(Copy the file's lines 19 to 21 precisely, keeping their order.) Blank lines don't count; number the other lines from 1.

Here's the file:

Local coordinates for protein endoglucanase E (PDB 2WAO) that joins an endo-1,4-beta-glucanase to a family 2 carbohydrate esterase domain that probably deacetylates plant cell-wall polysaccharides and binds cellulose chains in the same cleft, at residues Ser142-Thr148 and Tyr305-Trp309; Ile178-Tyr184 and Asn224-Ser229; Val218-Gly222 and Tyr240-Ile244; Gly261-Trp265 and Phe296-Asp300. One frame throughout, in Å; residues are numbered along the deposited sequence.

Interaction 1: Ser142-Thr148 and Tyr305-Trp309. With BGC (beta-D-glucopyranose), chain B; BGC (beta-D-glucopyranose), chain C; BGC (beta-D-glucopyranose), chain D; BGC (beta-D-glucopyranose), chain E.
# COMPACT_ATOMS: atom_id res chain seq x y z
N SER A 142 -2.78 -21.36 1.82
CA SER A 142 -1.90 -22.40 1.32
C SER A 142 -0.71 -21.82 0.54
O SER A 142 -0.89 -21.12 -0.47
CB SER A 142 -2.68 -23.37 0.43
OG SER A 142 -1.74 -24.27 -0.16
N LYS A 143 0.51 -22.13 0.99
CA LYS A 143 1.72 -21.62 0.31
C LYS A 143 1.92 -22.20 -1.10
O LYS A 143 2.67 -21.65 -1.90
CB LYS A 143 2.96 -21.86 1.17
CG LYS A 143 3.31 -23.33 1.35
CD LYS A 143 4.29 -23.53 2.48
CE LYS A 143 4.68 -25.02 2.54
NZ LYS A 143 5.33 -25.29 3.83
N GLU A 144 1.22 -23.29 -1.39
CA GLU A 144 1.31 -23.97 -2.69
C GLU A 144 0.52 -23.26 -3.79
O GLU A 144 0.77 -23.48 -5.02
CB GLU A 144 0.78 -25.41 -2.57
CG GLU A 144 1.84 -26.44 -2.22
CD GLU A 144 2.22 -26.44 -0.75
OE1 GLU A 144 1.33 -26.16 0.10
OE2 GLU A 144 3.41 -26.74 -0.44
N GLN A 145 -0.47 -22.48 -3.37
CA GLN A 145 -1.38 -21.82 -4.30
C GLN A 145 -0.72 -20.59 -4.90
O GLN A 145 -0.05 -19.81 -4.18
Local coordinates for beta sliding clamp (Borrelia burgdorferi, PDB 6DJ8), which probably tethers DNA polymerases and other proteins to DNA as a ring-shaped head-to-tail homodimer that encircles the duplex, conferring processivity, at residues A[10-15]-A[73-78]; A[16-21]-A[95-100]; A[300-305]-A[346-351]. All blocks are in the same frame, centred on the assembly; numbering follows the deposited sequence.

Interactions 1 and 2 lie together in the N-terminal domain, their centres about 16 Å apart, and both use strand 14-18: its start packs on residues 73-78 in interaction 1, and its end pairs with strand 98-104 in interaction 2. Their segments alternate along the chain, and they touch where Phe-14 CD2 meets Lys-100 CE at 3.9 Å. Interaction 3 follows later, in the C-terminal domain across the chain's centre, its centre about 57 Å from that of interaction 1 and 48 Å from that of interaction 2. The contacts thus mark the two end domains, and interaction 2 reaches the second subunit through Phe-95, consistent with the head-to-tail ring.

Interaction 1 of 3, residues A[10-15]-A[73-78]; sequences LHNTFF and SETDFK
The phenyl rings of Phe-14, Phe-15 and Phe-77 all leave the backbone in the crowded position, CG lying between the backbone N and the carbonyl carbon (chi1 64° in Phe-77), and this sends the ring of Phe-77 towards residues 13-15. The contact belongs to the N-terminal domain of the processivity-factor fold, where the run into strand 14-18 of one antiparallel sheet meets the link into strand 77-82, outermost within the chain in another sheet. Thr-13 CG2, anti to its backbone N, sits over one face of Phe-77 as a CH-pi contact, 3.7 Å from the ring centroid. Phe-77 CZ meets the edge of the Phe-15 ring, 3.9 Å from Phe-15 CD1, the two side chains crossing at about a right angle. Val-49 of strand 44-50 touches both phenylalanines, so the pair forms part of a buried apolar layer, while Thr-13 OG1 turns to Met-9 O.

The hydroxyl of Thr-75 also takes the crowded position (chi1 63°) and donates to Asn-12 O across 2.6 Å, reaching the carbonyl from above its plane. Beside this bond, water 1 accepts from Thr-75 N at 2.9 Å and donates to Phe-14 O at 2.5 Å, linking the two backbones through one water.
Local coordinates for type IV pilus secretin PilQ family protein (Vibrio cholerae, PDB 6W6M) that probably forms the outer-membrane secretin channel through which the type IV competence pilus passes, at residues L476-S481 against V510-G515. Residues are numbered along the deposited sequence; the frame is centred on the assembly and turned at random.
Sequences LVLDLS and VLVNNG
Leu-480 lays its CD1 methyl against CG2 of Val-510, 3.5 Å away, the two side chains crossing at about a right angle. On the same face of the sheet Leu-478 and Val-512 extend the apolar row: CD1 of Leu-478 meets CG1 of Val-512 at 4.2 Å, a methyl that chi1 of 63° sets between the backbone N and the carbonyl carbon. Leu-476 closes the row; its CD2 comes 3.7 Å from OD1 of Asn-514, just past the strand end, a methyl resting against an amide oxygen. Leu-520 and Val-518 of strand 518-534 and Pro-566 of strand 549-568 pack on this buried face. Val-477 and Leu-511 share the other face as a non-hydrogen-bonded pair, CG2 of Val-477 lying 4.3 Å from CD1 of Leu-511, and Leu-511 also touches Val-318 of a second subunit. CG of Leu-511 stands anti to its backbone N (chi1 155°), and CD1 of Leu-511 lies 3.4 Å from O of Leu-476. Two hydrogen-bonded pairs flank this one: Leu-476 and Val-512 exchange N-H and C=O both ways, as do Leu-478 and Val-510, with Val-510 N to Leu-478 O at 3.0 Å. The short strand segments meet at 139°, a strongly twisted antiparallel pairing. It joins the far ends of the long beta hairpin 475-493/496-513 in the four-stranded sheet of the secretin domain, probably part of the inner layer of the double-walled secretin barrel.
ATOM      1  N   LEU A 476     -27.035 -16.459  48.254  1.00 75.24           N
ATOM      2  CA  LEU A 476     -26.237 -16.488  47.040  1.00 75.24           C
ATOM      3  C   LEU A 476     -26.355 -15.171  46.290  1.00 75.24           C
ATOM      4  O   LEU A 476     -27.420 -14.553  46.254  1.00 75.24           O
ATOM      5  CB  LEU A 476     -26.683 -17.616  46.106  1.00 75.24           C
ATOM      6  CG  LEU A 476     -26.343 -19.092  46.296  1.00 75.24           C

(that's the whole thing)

N GLU A 144 1.22 -23.29 -1.39
CA GLU A 144 1.31 -23.97 -2.69
C GLU A 144 0.52 -23.26 -3.79